Uterine leiomyomas are highly prevalent and, when symptomatic, may be treated with a variety of options such as hormonal manipulation, uterine artery embolization, myomectomy, or definitive hysterectomy.1 Medical management has largely focused on treatment of leiomyoma symptoms and not the underlying problem. Even with recent advances, medical treatment requires continued hormonal manipulation with resulting side effects until menopause to maintain the effect. Symptomatic women with leiomyomas wish to avoid invasive surgery, and one fourth delay treatment for up to 5 years.2 All alternatives to hysterectomy may result in a need for surgical reintervention, and lower rates are desirable from the patient and health system perspective. Hirst et al3 reported a 23% cumulative probability of undergoing hysterectomy within 4.6 years of uterine artery embolization.
In response to a perceived need for additional, less invasive treatment options, a significant literature base has emerged demonstrating the efficacy of radiofrequency and other hyperthermal ablation methods in the management of uterine leiomyomas and other solid tumors.4–14 The Sonata System (previously called VizAblate) provides transcervical radiofrequency ablation and has been shown, through the results of the FAST-EU Trial, to reduce leiomyoma volume, decrease heavy menstrual bleeding, and improve health utility scores in women with symptomatic leiomyomas.15–17
This article describes results through 12 months of the Sonography Guided Transcervical Ablation of Uterine Fibroids pivotal trial. The aims of this trial were to assess the treatment efficacy, including freedom from surgical reintervention, and safety of the Sonata System in a cohort of patients with heavy menstrual bleeding and uterine leiomyomas.
ROLE OF THE FUNDING SOURCE
Gynesonics, Inc funded this study and participated in the study design, research, analysis, interpretation of data, review and approval of the publication.
Sonography Guided Transcervical Ablation of Uterine Fibroids is a prospective, interventional, multicenter, single-arm trial involving patients with symptomatic uterine leiomyomas who elected transcervical leiomyoma ablation as treatment. The Sonography Guided Transcervical Ablation of Uterine Fibroids trial was performed under an investigational device exemption from the U.S. Food and Drug Administration (FDA). The investigational device exemption application (IDE G140114) received FDA approval without conditions on October 3, 2014. Study enrollment began in April 2015 and ended in October 2016. The coprimary endpoints, both assessed at 12 months postablation, consisted of 1) reduction in menstrual blood loss as assessed by pictorial blood loss assessment chart and 2) the rate of surgical reintervention for heavy menstrual bleeding resulting from treatment failure. The pictorial blood loss assessment chart is a validated assessment tool to estimate menstrual blood loss using icons representing various degrees of saturation of sanitary products.18 Scores 100 or less have been reported to represent eumenorrhea.18–20 Secondary endpoints included safety, reduction in total and perfused leiomyoma volume as measured by contrast-enhanced magnetic resonance imaging, change in the symptom severity score and health-related quality-of-life subscales of the Uterine Fibroid Symptom and Quality-of-Life Questionnaire, overall patient treatment outcome using the Overall Treatment Effect Scale, time to return to normal activity, satisfaction, change in general health outcome as determined by the EuroQoL questionnaire, pain and tolerance of the procedure, length of stay, and occurrence of pregnancy with pregnancy outcome. Self-reported scores on the Euro-QoL questionnaire are translated to health utility scores ranging from values of less than 0, representing health states worse than “death,” to a maximum score of 1.0, representing “perfect health.” An increase of 0.04 is considered by health economists to represent a minimally important difference.21 Enrolled patients were followed at 10 days, 30 days, 3 months, 6 months, and at 12 months, with longer term follow-up planned for 24 and 36 months.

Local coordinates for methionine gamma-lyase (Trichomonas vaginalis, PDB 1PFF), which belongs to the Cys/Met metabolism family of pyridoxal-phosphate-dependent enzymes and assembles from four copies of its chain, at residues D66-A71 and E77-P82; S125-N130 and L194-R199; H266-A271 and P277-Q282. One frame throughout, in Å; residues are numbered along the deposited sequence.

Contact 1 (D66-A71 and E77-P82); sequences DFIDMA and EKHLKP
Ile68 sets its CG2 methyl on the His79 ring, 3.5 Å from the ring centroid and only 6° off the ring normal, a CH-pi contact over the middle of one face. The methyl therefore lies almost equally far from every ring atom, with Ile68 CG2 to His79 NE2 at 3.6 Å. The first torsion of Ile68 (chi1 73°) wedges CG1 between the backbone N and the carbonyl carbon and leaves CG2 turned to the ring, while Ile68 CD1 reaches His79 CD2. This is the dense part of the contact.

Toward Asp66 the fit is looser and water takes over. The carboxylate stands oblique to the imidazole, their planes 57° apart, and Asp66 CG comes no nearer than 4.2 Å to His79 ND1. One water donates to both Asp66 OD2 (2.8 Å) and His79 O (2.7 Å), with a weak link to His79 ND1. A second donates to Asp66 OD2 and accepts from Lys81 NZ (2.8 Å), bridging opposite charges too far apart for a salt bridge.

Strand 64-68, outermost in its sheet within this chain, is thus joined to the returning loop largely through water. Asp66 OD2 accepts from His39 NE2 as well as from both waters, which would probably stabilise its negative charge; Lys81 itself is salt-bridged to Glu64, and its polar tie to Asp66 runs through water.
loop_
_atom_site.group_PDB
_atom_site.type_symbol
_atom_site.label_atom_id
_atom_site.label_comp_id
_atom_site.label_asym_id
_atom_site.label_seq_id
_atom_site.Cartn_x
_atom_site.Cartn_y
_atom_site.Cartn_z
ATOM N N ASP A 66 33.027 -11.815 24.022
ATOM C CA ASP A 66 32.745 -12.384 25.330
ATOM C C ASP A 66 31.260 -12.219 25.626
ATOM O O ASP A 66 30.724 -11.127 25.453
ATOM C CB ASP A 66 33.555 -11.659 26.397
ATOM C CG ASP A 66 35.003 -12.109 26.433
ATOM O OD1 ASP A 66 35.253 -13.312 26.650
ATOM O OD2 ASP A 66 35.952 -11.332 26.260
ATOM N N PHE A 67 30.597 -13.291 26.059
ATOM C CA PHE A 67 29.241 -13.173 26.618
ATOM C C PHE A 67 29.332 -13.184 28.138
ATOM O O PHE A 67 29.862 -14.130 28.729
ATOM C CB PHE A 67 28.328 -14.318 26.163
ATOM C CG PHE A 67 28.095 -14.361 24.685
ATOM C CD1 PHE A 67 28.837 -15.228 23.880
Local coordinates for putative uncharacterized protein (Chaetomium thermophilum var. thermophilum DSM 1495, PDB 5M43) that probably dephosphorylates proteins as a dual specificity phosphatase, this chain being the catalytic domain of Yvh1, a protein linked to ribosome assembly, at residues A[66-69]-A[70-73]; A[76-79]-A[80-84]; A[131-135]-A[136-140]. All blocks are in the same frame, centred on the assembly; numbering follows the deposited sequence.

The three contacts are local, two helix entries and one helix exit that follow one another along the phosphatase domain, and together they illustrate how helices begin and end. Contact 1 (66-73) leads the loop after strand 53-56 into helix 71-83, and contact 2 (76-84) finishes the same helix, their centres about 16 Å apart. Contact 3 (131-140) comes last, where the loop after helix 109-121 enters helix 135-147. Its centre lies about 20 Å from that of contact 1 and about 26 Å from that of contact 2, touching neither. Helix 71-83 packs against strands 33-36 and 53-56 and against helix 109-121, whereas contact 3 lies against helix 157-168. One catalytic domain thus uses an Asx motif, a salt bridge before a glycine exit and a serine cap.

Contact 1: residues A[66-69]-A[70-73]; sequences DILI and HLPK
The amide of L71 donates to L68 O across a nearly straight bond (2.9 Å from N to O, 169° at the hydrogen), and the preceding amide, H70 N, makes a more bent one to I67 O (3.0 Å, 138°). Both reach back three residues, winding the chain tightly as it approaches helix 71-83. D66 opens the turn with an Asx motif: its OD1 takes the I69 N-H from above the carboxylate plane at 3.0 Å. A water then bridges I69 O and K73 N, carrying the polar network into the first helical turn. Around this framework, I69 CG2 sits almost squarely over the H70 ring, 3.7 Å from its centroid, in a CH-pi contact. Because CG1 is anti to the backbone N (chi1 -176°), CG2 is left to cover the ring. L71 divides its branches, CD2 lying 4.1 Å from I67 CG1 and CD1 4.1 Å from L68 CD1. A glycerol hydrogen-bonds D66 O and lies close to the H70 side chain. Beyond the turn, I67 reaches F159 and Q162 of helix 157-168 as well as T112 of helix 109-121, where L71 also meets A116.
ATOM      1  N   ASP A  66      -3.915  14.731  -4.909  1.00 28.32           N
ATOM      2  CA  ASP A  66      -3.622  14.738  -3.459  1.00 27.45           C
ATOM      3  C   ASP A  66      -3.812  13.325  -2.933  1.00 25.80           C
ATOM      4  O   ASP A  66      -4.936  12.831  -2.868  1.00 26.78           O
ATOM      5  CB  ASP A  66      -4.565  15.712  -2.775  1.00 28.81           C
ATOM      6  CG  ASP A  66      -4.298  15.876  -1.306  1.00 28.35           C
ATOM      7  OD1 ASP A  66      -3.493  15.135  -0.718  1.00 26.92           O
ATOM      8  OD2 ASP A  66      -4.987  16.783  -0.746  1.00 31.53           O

Premenopausal women between the ages of 25 and 50 years were enrolled if they met specific inclusion criteria. These included the presence of up to 10 leiomyomas of International Federation of Gynecology and Obstetrics types 1, 2, 3, 4, 2–5 (transmural), or all of these with diameters between 1.0 and 5.0 cm (Fig. 1). Patients were also required to have at least one leiomyoma that indented or impinged on the endometrial cavity (eg, International Federation of Gynecology and Obstetrics type 1, type 2, type 3, or type 2–5). A minimum pictorial blood loss assessment chart score 150 or greater and 500 or less was required at baseline along with consistent menstrual cycles that were within normal limits. Exclusion criteria included a desire for future pregnancy, the presence of type 0 myomata 1.0 cm or greater, endometrial polyps 1.5 cm or greater or multiple polyps, bulk symptoms attributable to subserous leiomyomas, prior endometrial ablation or uterine artery embolization or uterine artery occlusion or hyperthermic ablation of leiomyomas, uterine volume 1,000 cm3 or greater, the presence of tubal implants for sterilization, and clinically significant adenomyosis. Although from a technical perspective, transcervical leiomyoma ablation could be used to treat type 0 myomata, considering the relative availability and ease of treatment of type 0 leiomyomas through existing modalities, patients with such leiomyomas were excluded. Washout periods were required for medicated intrauterine systems, long-acting progestins, and medical therapy for heavy menstrual bleeding. Women taking hormonal contraceptive pills were required to remain on their current regimen without interruption or brand change for 6 months before enrollment through 12 months of follow-up and the introduction of medical therapy for heavy menstrual bleeding during the 12-month posttreatment period was not permitted.